Still frowning, the boy glanced toward the source of the commotion that had only somewhat quieted with the arrival of one of the security guys. Even before that glance, he knew what had happened. That Scout girl had punched one of the first year boys for harassing her or her friends. Zeke, he was pretty sure the guy’s name was.
Lowering his voice despite the privacy spells that he and Chas both had running, Miles murmured, “Hang on a second, let me think…”
He had spent most of the year scouring every inch of the library for books that mention the guy who had his parents. Every inch of it. And somehow, somehow, it turned out that months earlier, there had been a few first year students looking at a book that mentioned Fossor. A book that, from the description given, he’d never seen before. Never seen. Ever. And those first year students had just picked it up in the exact same library that he’d searched a dozen times.
Oh, and to make matters even more confusing, the first year students who were using it happened to be that Felicity Chambers girl, who kept disappearing and getting in weird trouble; Rudolph Parsons, who was part of the new team that formed when half of hers and half of his up and vanished; Vanessa Moon, who also disappeared for awhile and whose twin brother miraculously appeared earlier that year; and Koren Fellows, who had some weird thing going on with Chambers too that no one seemed to have a straight answer about.
With all of that in mind, Miles looked over to Chas. “There’s something really fucked up going on around here. I mean, there’s always fucked up things going on, but that Chambers girl seems to have more than her fair share, you know?” After another pause, he asked, “What did Dana hear them say, again?”
“Chambers got really interested as soon as that Koren chick mentioned the name Fossor,” the other boy replied. “Grabbed the book right out of her hand. The book was talking about how the old Heretics back in the day made an alliance with Fossor and he betrayed them to make the Black Death. And, uhh, there’s something else. The guy who made the alliance was Gabriel Ruthers.”
Doing a quick doubletake at that, Miles blurted, “The old headmaster? What—” Opening and shutting his mouth, he finally sighed. “And now that Chambers girl and the Moon twins just showed up again, without the others.”
“She knows about Fossor, that’s for sure,” Chas pointed out quietly. “Maybe he’s involved with whatever’s going on with that group? Doesn’t someone keep attacking Headmistress Sinclaire’s hot new Eden’s Garden daughter? You think they went outside Crossroads for help with that and ended up getting in bed with Fossor just like Ruthers and the old Heretics did? Err, and by in bed, I mean metaphorically because eeeuuugghhh.”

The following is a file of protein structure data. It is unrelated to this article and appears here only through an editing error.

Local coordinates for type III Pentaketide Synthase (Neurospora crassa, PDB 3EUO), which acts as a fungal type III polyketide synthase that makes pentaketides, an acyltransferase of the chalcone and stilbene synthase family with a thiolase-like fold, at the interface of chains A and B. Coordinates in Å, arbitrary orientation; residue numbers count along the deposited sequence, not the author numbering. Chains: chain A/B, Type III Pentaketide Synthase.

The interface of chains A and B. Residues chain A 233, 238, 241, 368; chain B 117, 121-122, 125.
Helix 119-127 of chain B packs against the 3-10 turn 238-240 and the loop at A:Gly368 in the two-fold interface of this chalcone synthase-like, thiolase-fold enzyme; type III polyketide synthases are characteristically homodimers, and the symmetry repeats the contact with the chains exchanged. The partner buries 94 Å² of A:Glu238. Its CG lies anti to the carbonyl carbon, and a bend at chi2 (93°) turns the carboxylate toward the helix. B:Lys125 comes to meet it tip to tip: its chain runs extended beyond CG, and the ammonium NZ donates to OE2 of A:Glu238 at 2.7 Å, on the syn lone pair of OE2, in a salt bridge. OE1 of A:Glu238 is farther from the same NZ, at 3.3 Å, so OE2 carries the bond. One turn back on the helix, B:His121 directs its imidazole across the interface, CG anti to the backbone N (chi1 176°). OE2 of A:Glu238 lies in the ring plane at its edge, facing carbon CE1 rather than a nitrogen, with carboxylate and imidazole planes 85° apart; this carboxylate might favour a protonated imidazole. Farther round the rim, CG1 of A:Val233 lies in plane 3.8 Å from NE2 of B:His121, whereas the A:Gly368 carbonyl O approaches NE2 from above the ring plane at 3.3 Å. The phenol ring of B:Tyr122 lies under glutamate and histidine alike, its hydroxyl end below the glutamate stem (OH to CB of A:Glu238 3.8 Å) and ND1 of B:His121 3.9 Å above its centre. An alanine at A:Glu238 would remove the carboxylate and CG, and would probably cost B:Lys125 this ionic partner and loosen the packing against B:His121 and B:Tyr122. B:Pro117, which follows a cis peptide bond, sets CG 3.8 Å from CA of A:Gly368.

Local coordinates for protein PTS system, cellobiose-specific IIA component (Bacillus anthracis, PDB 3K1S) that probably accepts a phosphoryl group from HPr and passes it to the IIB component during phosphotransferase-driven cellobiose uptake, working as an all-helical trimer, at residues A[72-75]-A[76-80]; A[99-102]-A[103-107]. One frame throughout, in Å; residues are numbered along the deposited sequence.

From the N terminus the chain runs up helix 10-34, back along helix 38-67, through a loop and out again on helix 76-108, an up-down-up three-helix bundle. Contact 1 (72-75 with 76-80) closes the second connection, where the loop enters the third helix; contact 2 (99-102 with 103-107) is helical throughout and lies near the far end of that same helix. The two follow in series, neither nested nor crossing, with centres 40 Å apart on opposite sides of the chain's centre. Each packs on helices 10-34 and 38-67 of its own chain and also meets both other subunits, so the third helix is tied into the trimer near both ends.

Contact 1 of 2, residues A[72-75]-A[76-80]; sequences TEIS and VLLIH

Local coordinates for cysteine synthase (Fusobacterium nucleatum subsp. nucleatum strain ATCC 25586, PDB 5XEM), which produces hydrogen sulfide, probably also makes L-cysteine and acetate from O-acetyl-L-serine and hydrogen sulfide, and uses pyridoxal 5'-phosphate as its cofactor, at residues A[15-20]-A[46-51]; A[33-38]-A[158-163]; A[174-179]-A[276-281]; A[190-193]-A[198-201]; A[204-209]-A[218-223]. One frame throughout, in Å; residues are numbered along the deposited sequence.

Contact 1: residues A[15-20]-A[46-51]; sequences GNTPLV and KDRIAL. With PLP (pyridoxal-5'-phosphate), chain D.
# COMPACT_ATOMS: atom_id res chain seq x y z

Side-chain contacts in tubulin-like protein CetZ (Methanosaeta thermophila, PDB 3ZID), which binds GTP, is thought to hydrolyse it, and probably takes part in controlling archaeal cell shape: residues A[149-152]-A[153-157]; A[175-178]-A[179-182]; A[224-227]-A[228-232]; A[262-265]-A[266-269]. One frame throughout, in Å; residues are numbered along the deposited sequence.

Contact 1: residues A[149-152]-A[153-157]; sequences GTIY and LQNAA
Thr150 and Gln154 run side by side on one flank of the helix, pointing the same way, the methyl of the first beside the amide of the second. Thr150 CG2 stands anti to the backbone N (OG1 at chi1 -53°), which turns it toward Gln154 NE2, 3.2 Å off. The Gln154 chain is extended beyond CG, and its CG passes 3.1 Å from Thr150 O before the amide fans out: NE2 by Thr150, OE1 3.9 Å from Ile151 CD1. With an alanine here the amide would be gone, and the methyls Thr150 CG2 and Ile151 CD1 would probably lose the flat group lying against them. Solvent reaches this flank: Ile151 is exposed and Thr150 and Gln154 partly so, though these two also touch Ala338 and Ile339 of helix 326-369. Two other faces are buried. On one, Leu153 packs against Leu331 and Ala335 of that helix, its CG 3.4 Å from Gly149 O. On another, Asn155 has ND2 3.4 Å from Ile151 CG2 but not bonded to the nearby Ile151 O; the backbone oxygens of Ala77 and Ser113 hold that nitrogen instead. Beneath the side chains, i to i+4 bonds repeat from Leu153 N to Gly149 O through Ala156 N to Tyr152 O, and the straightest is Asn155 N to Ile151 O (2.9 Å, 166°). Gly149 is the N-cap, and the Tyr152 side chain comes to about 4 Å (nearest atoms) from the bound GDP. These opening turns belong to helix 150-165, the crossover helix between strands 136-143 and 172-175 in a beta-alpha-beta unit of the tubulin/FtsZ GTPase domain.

Shaking his head, Miles sighed. “I dunno. We need to find out more.”
“And how do you propose we do that?” Chas asked.
Looking back to the boy, Miles replied, “We need to talk to Royce. He’s the investigator.
“And we need to investigate Felicity Chambers, Vanessa Moon, Koren Fellows, and Rudolph Parsons.”
“It’s the eggs.”
Blinking at the statement, a tall, heavy-set, dark-skinned man with graying hair glanced to the figure beside him. Both were as different as night and day. Where he was dark, tall, overweight, and old, she was young, pale, thin to the point of near anorexia, and had hair that was incredibly dark. The only similarity between the two were the dark blue uniform shirts they wore with the name of the store they both worked at and were currently standing in stenciled across the front.
“What’s the eggs?” Hubert Longs carefully asked, knowing he would likely regret doing so.
“They’re spies,” came the answer that proved his suspicion correct, as the young brunette narrowed her gaze across the back end of the store, glaring at the cartons in question as though she could intimidate them into confession.
Slowly, Hubert looked from the girl, to the egg cartons in the distance, then back again. “They’re eggs,” he spoke in a voice that made it clear he felt ridiculous even needing to point that out. “Dylan, eggs can’t be spies.”
The girl, Dylan Averty, snapped her gaze to him. “Can’t they? Who would suspect them?”
Letting out a long breath, Hubert shook his head. “Look, kid, I was with you for most of this, right? I helped you put those weird symbols on all the grocery carts and in the baskets. I even went on the roof and the petals from those weird flowers you brought in, and I still have a rash from that. I helped you make those creepy dolls of all our coworkers because I thought you had some weird prank or something in mind. Then I remembered it’s almost May. You missed April Fools completely and it’s months before Halloween.”